The love and pain in Lachman's sculptures of his father bespeak the miserable sunset of the West, in which nuclearism finally drives the human image off the canvas. But they also reassert this human image, in an act of artistic (not religious) faith that presses out toward (compromised) survivorship and (non-inevitable) progress.  His father's meliorist socialism is gone, but the artist is still alive, still Jewish, still able to resist the seductions of nationalism, and still making art.  Lachman the Elder is grounded, merged with the situated chair whose long sides recall those of Beethoven's throne, cleared of all its mythographic friezes.  Both his feet are planted on the step. Though the robe covers his hands, the surface has nothing to conceal: King Lear is in plain sight, whether we perceive an old man or the tragic consciousness made flesh.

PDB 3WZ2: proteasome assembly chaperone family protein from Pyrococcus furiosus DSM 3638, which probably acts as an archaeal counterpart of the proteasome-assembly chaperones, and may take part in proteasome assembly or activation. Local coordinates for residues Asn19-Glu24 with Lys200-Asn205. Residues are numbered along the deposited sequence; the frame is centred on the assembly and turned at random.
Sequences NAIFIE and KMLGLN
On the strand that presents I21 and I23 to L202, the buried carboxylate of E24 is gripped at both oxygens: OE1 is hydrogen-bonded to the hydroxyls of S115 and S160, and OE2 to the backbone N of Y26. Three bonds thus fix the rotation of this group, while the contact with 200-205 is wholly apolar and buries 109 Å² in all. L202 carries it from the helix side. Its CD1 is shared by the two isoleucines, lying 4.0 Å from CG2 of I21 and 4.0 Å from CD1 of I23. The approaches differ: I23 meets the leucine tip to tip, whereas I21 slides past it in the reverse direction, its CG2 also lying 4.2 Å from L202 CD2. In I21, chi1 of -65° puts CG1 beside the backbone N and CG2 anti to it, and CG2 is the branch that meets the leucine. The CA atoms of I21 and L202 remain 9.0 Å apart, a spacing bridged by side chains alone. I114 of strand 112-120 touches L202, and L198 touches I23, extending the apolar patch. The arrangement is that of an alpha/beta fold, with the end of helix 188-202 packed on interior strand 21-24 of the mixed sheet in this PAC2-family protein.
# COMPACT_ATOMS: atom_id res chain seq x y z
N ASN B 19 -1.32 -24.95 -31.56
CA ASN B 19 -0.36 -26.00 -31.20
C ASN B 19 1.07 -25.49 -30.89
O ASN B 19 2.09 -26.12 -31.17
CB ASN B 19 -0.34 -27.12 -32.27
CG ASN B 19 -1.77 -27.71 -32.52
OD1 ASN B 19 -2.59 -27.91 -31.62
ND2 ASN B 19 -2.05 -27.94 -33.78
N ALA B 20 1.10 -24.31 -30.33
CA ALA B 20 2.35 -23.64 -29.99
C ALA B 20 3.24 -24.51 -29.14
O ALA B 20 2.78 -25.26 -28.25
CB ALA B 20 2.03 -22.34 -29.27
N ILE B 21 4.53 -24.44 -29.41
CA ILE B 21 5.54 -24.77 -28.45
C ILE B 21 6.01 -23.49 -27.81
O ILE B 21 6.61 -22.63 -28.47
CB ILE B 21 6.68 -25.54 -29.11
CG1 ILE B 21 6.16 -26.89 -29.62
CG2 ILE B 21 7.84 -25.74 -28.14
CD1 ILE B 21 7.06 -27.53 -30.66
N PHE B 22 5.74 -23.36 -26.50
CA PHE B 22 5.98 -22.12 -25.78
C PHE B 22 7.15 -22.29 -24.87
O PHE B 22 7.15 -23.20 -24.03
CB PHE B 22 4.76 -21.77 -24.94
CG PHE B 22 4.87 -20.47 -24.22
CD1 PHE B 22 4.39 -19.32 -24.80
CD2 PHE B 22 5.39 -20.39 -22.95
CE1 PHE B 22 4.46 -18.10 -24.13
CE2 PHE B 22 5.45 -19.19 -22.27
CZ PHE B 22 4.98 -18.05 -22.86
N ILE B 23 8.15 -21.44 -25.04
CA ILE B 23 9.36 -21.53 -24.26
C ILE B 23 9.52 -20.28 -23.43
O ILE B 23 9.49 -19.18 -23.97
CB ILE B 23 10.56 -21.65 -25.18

Exodus 20:4 is unambiguous: "Thou shalt not make unto thee any graven image or any likeness of any thing that is in heaven above, or that is in the earth beneath, or that is in the water under the earth."  Islamic art has kept to this requirement; Christian art has overcome it through the idea that God's incarnation made his image a human one, whose representation must therefore be more than permissible. Jewish art (according to, for instance, Anthony Julius in Idolizing Pictures: Idolatry, Iconoclasm, and Jewish Art), repeats the Abrahamic gesture from that famous Midrash in which the young patriarch breaks the idols in his father's workshop.  Lachman's Akkedah (the "Binding" of Isaac for sacrifice) encodes this breakage where the terrible diagonal is interrupted; the father's arm (or it may be the rope) has a gap in it.  Is this the beginning of Isaac's eventual reprieve?  Or is it a breakage in the story?  Lachman seems to ask: which is the blessing, the bond (Akkedah) of Jewish identity, or the lifesaving break in that bond?  The knife that would have sacrificed Isaac is the same knife that cut the rope instead.  The Akkedah story ends with God's promise to make the Hebrews flourish: "I will bless thee… and I will multiply thy seed as the stars of the heaven, and as the sand upon the sea shore" (Genesis 22:17).  Of course this blessed chosen-ness is also a curse, and the trans-rational numbers of God's fertility poem have their dark side in that equally unthinkable number, six million.